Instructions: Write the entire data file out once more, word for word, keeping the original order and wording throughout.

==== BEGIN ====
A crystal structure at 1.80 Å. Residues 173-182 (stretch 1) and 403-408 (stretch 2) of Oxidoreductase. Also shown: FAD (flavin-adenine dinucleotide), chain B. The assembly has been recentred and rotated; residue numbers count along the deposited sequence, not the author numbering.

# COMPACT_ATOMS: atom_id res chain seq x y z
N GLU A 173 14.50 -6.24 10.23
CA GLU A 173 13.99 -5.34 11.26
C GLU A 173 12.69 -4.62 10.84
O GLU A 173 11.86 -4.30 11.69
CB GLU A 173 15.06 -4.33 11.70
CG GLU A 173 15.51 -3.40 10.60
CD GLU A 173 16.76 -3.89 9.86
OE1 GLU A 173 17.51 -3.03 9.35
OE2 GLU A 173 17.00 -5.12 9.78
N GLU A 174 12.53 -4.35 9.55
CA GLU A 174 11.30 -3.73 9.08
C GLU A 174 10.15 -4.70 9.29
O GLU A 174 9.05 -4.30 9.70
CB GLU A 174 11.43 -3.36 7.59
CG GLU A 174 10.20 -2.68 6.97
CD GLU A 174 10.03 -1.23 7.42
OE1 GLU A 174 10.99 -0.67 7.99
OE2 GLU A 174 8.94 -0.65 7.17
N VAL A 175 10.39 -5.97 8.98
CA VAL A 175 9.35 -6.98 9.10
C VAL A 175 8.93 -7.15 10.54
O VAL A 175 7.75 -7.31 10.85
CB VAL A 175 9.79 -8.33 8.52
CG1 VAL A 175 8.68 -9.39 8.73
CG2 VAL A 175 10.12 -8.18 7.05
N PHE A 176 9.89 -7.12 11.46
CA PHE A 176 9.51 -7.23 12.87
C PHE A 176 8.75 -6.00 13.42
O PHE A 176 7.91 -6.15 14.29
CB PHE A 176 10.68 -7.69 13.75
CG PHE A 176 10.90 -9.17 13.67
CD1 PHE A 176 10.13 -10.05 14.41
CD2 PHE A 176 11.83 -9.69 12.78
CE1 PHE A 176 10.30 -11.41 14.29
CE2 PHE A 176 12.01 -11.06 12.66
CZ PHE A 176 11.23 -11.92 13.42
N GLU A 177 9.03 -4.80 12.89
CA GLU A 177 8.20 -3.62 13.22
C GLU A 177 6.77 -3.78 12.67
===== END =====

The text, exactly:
A crystal structure at 1.80 Å. Residues 173-182 (stretch 1) and 403-408 (stretch 2) of Oxidoreductase. Also shown: FAD (flavin-adenine dinucleotide), chain B. The assembly has been recentred and rotated; residue numbers count along the deposited sequence, not the author numbering.

# COMPACT_ATOMS: atom_id res chain seq x y z
N GLU A 173 14.50 -6.24 10.23
CA GLU A 173 13.99 -5.34 11.26
C GLU A 173 12.69 -4.62 10.84
O GLU A 173 11.86 -4.30 11.69
CB GLU A 173 15.06 -4.33 11.70
CG GLU A 173 15.51 -3.40 10.60
CD GLU A 173 16.76 -3.89 9.86
OE1 GLU A 173 17.51 -3.03 9.35
OE2 GLU A 173 17.00 -5.12 9.78
N GLU A 174 12.53 -4.35 9.55
CA GLU A 174 11.30 -3.73 9.08
C GLU A 174 10.15 -4.70 9.29
O GLU A 174 9.05 -4.30 9.70
CB GLU A 174 11.43 -3.36 7.59
CG GLU A 174 10.20 -2.68 6.97
CD GLU A 174 10.03 -1.23 7.42
OE1 GLU A 174 10.99 -0.67 7.99
OE2 GLU A 174 8.94 -0.65 7.17
N VAL A 175 10.39 -5.97 8.98
CA VAL A 175 9.35 -6.98 9.10
C VAL A 175 8.93 -7.15 10.54
O VAL A 175 7.75 -7.31 10.85
CB VAL A 175 9.79 -8.33 8.52
CG1 VAL A 175 8.68 -9.39 8.73
CG2 VAL A 175 10.12 -8.18 7.05
N PHE A 176 9.89 -7.12 11.46
CA PHE A 176 9.51 -7.23 12.87
C PHE A 176 8.75 -6.00 13.42
O PHE A 176 7.91 -6.15 14.29
CB PHE A 176 10.68 -7.69 13.75
CG PHE A 176 10.90 -9.17 13.67
CD1 PHE A 176 10.13 -10.05 14.41
CD2 PHE A 176 11.83 -9.69 12.78
CE1 PHE A 176 10.30 -11.41 14.29
CE2 PHE A 176 12.01 -11.06 12.66
CZ PHE A 176 11.23 -11.92 13.42
N GLU A 177 9.03 -4.80 12.89
CA GLU A 177 8.20 -3.62 13.22
C GLU A 177 6.77 -3.78 12.67